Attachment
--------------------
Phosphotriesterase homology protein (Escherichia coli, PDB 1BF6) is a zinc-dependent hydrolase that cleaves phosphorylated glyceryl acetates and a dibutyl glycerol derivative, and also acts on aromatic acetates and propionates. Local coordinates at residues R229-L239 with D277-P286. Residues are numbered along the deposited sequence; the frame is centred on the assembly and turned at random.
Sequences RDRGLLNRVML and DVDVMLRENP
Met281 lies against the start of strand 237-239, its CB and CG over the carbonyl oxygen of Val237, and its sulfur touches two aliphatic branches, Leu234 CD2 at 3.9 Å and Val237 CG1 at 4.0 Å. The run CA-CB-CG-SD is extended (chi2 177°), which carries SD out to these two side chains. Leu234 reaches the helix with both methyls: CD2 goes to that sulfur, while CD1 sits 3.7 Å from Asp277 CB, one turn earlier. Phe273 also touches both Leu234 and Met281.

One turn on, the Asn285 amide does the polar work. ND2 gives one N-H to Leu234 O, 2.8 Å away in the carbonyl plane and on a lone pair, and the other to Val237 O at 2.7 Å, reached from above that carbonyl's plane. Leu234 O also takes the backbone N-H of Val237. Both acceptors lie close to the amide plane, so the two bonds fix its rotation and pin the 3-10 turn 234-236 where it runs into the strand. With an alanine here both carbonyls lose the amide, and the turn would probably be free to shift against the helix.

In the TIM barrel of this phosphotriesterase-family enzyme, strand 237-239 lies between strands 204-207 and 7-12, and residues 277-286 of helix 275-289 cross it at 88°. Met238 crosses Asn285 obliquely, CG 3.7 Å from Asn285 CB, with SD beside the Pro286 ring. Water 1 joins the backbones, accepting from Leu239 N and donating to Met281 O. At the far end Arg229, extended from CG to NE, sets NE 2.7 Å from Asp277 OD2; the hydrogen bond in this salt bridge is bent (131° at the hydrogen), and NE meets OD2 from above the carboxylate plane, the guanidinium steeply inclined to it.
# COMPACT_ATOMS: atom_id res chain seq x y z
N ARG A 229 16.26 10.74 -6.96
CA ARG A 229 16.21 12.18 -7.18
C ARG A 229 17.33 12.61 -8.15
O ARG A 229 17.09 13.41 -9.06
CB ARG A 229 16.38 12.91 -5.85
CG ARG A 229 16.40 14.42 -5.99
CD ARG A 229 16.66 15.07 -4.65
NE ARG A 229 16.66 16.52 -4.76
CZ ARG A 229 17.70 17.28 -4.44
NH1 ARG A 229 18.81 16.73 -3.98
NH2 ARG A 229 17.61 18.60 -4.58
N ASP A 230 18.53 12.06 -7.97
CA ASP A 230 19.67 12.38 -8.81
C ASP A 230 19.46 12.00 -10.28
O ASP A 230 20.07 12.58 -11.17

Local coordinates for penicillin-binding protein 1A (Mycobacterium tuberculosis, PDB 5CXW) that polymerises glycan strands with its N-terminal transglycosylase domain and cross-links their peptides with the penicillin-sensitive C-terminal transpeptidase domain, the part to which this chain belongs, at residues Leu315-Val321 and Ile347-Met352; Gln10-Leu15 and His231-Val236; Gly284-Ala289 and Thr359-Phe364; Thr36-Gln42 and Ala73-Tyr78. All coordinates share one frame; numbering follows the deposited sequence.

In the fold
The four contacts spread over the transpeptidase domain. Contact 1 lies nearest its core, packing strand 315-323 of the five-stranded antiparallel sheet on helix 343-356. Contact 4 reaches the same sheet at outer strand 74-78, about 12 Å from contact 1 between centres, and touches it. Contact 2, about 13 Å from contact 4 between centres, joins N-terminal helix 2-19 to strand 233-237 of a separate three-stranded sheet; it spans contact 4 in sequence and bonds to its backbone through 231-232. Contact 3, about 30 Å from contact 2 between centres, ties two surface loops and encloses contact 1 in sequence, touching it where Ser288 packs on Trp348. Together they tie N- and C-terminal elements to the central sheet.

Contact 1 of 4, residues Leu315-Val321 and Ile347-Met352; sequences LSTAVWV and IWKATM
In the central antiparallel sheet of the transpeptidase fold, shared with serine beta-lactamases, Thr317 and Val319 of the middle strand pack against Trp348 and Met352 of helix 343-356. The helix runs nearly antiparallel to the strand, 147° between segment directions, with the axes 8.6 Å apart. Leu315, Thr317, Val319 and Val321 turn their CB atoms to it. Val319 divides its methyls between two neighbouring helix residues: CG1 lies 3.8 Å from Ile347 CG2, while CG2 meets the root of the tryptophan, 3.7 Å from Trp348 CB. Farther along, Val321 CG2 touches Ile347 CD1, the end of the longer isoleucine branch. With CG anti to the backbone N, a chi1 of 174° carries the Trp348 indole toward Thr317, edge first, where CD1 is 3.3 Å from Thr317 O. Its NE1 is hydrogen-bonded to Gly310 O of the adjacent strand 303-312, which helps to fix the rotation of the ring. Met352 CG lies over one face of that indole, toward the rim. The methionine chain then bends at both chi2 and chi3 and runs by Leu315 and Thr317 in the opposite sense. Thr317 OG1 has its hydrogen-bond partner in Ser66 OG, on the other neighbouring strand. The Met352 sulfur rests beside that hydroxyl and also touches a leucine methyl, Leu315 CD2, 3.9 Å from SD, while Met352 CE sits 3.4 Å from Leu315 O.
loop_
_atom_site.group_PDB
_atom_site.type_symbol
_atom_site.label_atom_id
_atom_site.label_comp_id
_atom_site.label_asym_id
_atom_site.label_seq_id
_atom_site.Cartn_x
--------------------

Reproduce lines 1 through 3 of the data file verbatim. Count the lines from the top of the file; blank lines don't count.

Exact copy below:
Phosphotriesterase homology protein (Escherichia coli, PDB 1BF6) is a zinc-dependent hydrolase that cleaves phosphorylated glyceryl acetates and a dibutyl glycerol derivative, and also acts on aromatic acetates and propionates. Local coordinates at residues R229-L239 with D277-P286. Residues are numbered along the deposited sequence; the frame is centred on the assembly and turned at random.
Sequences RDRGLLNRVML and DVDVMLRENP
Met281 lies against the start of strand 237-239, its CB and CG over the carbonyl oxygen of Val237, and its sulfur touches two aliphatic branches, Leu234 CD2 at 3.9 Å and Val237 CG1 at 4.0 Å. The run CA-CB-CG-SD is extended (chi2 177°), which carries SD out to these two side chains. Leu234 reaches the helix with both methyls: CD2 goes to that sulfur, while CD1 sits 3.7 Å from Asp277 CB, one turn earlier. Phe273 also touches both Leu234 and Met281.